july 2010 brewsletter

It’s been hot, hot, hot down here – I really hope that elsewhere in the country has been enjoying such fanstastic weather, the Wimbledon tennis courts look scorched, the local fields around here are full of crops looking like they need harvesting – the weather is belting as a nearby colleague would say…

It’s been a time for revisiting beers, I have been drinking beers that over the last few years I have walked past when wandering through the cathedral like halls of beer here in Beermerchants.com. It’s been a busy old time for me, and time for reflection has been sparse. Looking back is an odd thing, but it’s fun revisiting beers like Witkap Stimulo, as much the newer bigger more esoteric flavours that I am perhaps guilty of writing a bit much about… but always leave everything on the shelve to make sure everyone who wants a bottle can get it, with out feeling guilty. It’s funny how things seem when they comeback round – I have found different things within certain beers that I now really enjoy and beers that I once really didn’t care for, are becoming more appealling. I love these experiences. Long may they last.

Well, the wonders of the WorldCup in South Africa draw near close, hopes dashed and some champion efforts by teams way out side peoples normal field of suggested winners – which in some really rubbuish seque leads me on to NEW BEERS!

** PLEASE DESCRIBE THIS IMAGE **New beers? Yes, don’t we have enough new beers, every month, something new, something interesting to tease you with, tempt and enjoy… Well, it’s not too often I get to introduce a completely new brewery to these shores: GREEN FLASH!

Green Flash, one of San Diego’s numerous breweries, run by Chuck Silva, yes, that is his name.. someone who I have had the distinct pleasure in spending a few hours in the same brew house with. Whilst brewing at Triple Rock, Berkeley, California – a few years back brewing the “Lowry’s IPA”, Chuck brewed the following day, an IPA with Rodger Davis, with big batch of Rye in the grist. Unfortunately, neither beer will feature on Beermerchants.com – such is the size of production at Triple Rock, and the numerous thirsty people from the people’s republic of Berkeley. But, what I do have is Chuck’s classic west coast ales, big, hoppy and very very drinkable. The West Coast IPA is very much celebrated as a classic. The early birds who follow us on Twitter, and use Facebook are already aware, and really enjoying it!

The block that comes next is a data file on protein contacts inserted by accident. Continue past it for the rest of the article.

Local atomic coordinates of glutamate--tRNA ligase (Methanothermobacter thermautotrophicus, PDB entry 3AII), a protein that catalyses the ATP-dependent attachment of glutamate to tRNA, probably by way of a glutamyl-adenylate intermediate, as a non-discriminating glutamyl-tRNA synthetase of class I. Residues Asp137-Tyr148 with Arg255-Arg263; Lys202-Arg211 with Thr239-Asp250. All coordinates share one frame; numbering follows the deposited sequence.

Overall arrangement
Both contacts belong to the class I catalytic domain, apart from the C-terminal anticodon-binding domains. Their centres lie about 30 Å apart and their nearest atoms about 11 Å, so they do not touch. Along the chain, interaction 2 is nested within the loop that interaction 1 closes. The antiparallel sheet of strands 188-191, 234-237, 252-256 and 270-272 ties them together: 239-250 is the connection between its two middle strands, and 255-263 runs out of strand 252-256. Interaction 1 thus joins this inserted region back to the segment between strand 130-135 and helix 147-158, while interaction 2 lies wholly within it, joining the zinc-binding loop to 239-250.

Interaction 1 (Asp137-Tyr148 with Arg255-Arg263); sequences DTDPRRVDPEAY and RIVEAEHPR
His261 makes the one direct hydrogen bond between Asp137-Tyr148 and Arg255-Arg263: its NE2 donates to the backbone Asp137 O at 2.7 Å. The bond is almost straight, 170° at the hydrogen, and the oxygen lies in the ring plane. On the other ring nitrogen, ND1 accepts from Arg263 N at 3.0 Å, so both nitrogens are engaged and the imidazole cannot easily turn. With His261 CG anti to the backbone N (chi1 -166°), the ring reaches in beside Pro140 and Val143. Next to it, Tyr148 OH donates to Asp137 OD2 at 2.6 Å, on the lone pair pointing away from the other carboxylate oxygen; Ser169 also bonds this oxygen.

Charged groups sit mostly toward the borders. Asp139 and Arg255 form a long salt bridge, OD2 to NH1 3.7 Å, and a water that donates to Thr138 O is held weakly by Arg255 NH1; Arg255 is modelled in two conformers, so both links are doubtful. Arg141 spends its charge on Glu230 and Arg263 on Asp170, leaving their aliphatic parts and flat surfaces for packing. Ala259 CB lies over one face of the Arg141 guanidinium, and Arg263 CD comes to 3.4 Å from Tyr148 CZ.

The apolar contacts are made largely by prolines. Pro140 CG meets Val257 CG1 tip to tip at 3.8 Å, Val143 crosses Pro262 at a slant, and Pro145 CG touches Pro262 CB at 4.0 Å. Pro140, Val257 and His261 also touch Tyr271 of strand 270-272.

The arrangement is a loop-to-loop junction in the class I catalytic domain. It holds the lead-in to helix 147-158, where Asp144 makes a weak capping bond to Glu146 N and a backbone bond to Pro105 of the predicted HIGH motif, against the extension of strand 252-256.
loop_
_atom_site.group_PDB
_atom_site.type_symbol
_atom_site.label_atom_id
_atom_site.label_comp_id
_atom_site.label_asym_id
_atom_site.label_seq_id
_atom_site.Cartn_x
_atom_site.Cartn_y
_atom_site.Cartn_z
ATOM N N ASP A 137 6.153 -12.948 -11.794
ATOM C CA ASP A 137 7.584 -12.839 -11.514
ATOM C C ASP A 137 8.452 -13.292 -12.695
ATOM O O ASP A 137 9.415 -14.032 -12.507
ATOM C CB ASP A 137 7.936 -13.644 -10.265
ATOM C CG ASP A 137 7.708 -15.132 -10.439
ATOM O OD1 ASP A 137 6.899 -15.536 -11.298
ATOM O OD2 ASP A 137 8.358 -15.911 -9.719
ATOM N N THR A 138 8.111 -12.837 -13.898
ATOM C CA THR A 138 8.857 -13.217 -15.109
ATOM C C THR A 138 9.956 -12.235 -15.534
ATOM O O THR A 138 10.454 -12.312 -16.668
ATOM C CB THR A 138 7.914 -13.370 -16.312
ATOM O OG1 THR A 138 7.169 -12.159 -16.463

** PLEASE DESCRIBE THIS IMAGE **Hardknott. seemingly nearly as far away from Kent as San Diego, Hardknott Brewery run by brewer, blogger and industry comentator Dave Bailey. With partner Anne, the brewery is located up in Cumbria. Dave Bailey, migrated from his pub, the Woolpack, once the location of the Hardknott brewery and basis for many a post on his award winning blog. Now he’s brewing full time, proving that he enjoyed the brewerying bit over the running of his pub. Dave, a passionate observer of the waves of the modern brewing industry went head long where many fear to tread into barrel aging beers. We’ve got our hands on a little bit of Dave’s really interesting barrel beers – the Granite and the Aether Blaec. Dark chewy beers, one aged in islay Whisky casks – really, if you’re into big beers and whisky, do not miss out! We like Dave, we like his beers, we think you should too. (that’s Janine, from Ashover brewery and Dom from Marble in the background, just one more example that brewing is chock full of the most amazing people, ever! good times hanging in Brussels with these two, Owen Miller and “The Mark Dredge” ) CLICK HERE PURCHASE THE BEERS.